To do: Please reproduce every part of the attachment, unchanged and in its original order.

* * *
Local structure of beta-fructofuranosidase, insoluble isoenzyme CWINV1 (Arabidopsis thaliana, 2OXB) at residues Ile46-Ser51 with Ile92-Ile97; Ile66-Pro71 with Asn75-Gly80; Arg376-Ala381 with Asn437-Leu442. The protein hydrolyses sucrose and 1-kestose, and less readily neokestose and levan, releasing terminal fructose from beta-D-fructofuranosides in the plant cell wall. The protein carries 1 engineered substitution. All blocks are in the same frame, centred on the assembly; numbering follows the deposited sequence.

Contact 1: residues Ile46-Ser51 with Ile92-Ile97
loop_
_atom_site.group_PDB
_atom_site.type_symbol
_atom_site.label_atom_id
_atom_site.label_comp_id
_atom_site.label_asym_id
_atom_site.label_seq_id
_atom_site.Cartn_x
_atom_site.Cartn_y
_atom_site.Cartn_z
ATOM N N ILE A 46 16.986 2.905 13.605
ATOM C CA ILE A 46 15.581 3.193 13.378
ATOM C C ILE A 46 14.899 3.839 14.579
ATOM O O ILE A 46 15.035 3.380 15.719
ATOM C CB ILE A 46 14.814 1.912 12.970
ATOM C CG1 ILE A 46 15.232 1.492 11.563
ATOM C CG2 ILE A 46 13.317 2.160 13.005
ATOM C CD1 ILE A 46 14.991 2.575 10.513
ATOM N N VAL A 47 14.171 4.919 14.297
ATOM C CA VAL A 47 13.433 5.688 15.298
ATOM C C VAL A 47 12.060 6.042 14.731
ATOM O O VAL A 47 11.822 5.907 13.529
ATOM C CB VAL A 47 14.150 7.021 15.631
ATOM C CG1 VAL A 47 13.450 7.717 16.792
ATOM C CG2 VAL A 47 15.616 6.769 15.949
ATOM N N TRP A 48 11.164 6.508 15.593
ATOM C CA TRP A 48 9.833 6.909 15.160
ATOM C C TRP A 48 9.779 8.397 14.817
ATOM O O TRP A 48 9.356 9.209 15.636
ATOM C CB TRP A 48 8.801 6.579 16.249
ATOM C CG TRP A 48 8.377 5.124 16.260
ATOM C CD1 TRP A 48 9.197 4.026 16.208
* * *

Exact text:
Local structure of beta-fructofuranosidase, insoluble isoenzyme CWINV1 (Arabidopsis thaliana, 2OXB) at residues Ile46-Ser51 with Ile92-Ile97; Ile66-Pro71 with Asn75-Gly80; Arg376-Ala381 with Asn437-Leu442. The protein hydrolyses sucrose and 1-kestose, and less readily neokestose and levan, releasing terminal fructose from beta-D-fructofuranosides in the plant cell wall. The protein carries 1 engineered substitution. All blocks are in the same frame, centred on the assembly; numbering follows the deposited sequence.

Contact 1: residues Ile46-Ser51 with Ile92-Ile97
loop_
_atom_site.group_PDB
_atom_site.type_symbol
_atom_site.label_atom_id
_atom_site.label_comp_id
_atom_site.label_asym_id
_atom_site.label_seq_id
_atom_site.Cartn_x
_atom_site.Cartn_y
_atom_site.Cartn_z
ATOM N N ILE A 46 16.986 2.905 13.605
ATOM C CA ILE A 46 15.581 3.193 13.378
ATOM C C ILE A 46 14.899 3.839 14.579
ATOM O O ILE A 46 15.035 3.380 15.719
ATOM C CB ILE A 46 14.814 1.912 12.970
ATOM C CG1 ILE A 46 15.232 1.492 11.563
ATOM C CG2 ILE A 46 13.317 2.160 13.005
ATOM C CD1 ILE A 46 14.991 2.575 10.513
ATOM N N VAL A 47 14.171 4.919 14.297
ATOM C CA VAL A 47 13.433 5.688 15.298
ATOM C C VAL A 47 12.060 6.042 14.731
ATOM O O VAL A 47 11.822 5.907 13.529
ATOM C CB VAL A 47 14.150 7.021 15.631
ATOM C CG1 VAL A 47 13.450 7.717 16.792
ATOM C CG2 VAL A 47 15.616 6.769 15.949
ATOM N N TRP A 48 11.164 6.508 15.593
ATOM C CA TRP A 48 9.833 6.909 15.160
ATOM C C TRP A 48 9.779 8.397 14.817
ATOM O O TRP A 48 9.356 9.209 15.636
ATOM C CB TRP A 48 8.801 6.579 16.249
ATOM C CG TRP A 48 8.377 5.124 16.260
ATOM C CD1 TRP A 48 9.197 4.026 16.208